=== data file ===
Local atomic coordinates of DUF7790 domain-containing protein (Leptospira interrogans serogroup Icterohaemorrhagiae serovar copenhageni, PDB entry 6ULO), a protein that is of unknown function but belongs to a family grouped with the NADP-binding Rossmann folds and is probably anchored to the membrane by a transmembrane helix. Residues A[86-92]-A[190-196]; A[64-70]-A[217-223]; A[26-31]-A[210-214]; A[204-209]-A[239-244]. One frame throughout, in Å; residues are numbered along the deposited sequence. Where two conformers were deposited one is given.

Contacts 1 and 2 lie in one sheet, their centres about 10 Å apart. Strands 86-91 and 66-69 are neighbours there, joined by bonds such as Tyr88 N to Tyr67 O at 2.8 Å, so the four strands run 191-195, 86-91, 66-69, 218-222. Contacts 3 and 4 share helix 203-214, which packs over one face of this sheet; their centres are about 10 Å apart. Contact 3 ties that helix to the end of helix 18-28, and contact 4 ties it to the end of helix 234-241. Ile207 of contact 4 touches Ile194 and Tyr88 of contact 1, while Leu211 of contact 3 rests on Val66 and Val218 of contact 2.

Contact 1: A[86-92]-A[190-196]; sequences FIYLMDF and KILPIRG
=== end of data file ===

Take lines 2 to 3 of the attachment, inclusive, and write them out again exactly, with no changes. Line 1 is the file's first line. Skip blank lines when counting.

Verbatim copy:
Contacts 1 and 2 lie in one sheet, their centres about 10 Å apart. Strands 86-91 and 66-69 are neighbours there, joined by bonds such as Tyr88 N to Tyr67 O at 2.8 Å, so the four strands run 191-195, 86-91, 66-69, 218-222. Contacts 3 and 4 share helix 203-214, which packs over one face of this sheet; their centres are about 10 Å apart. Contact 3 ties that helix to the end of helix 18-28, and contact 4 ties it to the end of helix 234-241. Ile207 of contact 4 touches Ile194 and Tyr88 of contact 1, while Leu211 of contact 3 rests on Val66 and Val218 of contact 2.

Contact 1: A[86-92]-A[190-196]; sequences FIYLMDF and KILPIRG